Originally published on Forbes.com.
When rap started out in the late 1970s, it was a form of musical expression that was both entertaining and got you to think. It was a diverse genre that held many possibilities for its practitioners. Queen Latifah saw rapping as a way to educate. “It was an expression, a culture, an attitude,” she wrote in her autobiography Ladies First: Revelations of a Strong Woman. Latifa had considered a career in law, but “Hip-hop showed me another way to communicate, another way to reach people, another way to state my case.” Grandmaster Flash & the Furious Five used rap to increase awareness of social ills. For Public Enemy it was a platform for political expression. There were always rappers who viewed the genre as party music. But as rap became more popular, the party took over.
Rap became more homogenized. Professor Todd Callais from University of Cincinnati’s Blue Ash College analyzed the content of lyrics of about 900 top-charting rap songs from 1989 to 2003. He found that rap lyric topics became less varied, concentrating on sex, partying, consumerism, violence, and self-promotion. Political advocacy has all but disappeared.
In this way, the story of rap is similar to that of many new innovations that, once they become institutionalized as part of the mainstream, lose their edge. It is an example of how success can kill creativity and narrow the range of what is possible. As professor Callais wrote, once hip-hop became mainstream, “For black artists to survive they might need to sacrifice some of their originality and allow commercial rationality to dictate musical style.”
It also shows how success can kill, or at least dilute, a social movement. “Historical research on movements shows there is a strong trend toward becoming very institutionalized or mainstream and then losing both the initial idealistic ambitions but also the ability to accomplish much,” told me Klaus Weber, a professor at Kellogg School of Management who has written extensively about social movements. “When the labor movement or the environmental movement or the civil rights movement became formalized and co-opted by commercial interests, they lost some of the vibrancy of a grassroots movement.”
But for a small group of underground rappers, hip-hop has not lost its potential as a vehicle for social change. They are drawing on the legacy of hip-hop to send a broad message of awareness and empowerment. And they are doing it in part by attacking the mainstream. “It is a smaller movement than in the 1980s,” told me professor Callais, “But it is more aggressive and politically aware than in the past, and it targets mainstream hip-hop and its potentially negative consequences.”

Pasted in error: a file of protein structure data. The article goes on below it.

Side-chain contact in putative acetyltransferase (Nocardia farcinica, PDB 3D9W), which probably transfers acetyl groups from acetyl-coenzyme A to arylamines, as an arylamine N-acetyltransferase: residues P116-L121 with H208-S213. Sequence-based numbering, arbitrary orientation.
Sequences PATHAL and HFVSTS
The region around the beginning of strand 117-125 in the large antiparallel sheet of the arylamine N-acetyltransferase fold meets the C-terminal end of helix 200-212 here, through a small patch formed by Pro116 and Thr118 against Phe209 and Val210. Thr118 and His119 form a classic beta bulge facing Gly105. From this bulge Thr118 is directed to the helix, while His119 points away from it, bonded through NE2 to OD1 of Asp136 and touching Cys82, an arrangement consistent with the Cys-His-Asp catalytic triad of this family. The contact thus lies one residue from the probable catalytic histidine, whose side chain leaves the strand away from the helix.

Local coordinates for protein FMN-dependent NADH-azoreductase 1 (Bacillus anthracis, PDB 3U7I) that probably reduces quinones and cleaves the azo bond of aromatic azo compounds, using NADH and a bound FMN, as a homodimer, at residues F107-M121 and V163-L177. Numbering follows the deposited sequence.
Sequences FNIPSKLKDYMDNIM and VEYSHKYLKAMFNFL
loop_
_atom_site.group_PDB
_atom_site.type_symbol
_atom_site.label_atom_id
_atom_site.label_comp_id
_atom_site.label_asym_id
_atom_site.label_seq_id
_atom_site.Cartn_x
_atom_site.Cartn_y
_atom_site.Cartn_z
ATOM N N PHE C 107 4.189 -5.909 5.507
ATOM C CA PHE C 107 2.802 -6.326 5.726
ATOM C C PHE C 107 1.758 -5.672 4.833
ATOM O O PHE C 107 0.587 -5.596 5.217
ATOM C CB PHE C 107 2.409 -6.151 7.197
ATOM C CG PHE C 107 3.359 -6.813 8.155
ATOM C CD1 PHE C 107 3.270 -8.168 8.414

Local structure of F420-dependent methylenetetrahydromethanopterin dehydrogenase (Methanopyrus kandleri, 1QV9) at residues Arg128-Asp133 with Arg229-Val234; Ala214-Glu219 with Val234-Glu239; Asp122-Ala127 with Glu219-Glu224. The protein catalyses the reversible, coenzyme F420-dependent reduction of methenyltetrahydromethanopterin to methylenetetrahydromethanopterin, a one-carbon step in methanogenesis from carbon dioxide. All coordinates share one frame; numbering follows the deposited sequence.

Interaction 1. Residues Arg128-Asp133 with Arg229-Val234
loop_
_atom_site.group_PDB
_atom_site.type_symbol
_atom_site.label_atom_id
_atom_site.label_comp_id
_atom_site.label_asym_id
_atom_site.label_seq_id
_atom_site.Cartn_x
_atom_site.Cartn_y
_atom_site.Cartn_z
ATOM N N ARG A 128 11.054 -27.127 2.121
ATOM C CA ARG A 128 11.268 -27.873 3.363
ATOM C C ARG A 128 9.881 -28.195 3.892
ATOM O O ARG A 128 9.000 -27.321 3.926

White rapper Brother Ali is among the leaders of the underground hip-hop movement. He presented at a talk “Hip-Hop: Movement Beyond the Music” as part of Chicago Ideas Week. “Hip-hop is here to empower people,” he told me. “Hip-hop is here to reconnect us with our humanity, which is a very empowering thing if we can get over that initial hurdle of being insecure and fearful because we’re not active as men, as white people, as middle-class people, as straight people, as English speakers, as people whose citizenship isn’t questioned.”
“I interact with people on a regular basis who are white and view themselves as entering into an identity and a lifestyle because of their connection with hip-hop,” he said. “So I guess my challenge for them is to take that connection more seriously to the point where they start to look at it and discuss ‘What effect does white privilege have on our lives?’ ‘What are ways that we can actively engage in our own reality?’ I’m not saying go set up soup kitchens in the hood, sort of have this white savior thing, but I’m saying what are ways that in our lives we can fight for the music scene to be more equitable, for our day-to-day lives to be more equitable, so that we live in a society that keeps our community that created this culture strong and healthy.”
Brother Ali sees college students as key agents for promoting politically and socially conscious hip-hop. “Students have a choice and a say over how those dollars get spent at their schools,” he said. “One of the first steps would be to say if you’re going to bring an artist here that’s going to talk to us about smoking weed and having sex that’s fine. But we would like to see somebody that also talks to us about the other reason that we’re in school that gives us some substance as well as being a great artist.”
Underground rapper Psalm One has spread her positive message about hip-hop through educational programs for kids. “We teach kids that a lot of rap that they see is fantastic, meaning its fantasy. It’s not based on reality,” she said. “They take pieces of reality and blow it up. A lot of things that rappers in the mainstream talk about aren’t true.” She also teaches the kids to write raps about their lives.
Psalm One’s message is that ordinary people can be extraordinary. “It’s being amazing on the regular. It’s being dope on the regular. Being a regular person that does extraordinary things,” she said. In this spirit, her website iswww.regularblackgirl.com. “Being regular is something that a lot of people don’t want to be. Everyone wants to be different and unique and when everyone tries to be unique, everyone is the same. I used to be a chemist. Now I’m rapping. I’ve seen two dreams realized, and I’m definitely a normal girl. Even if you don’t see yourself as a huge superstar or a person who wants to personify something that is way more sensationalized than yourself, you can still do sensational things in your life.”
Psalm One will be doing a workshop at The Chicago Cultural Center on November 8th.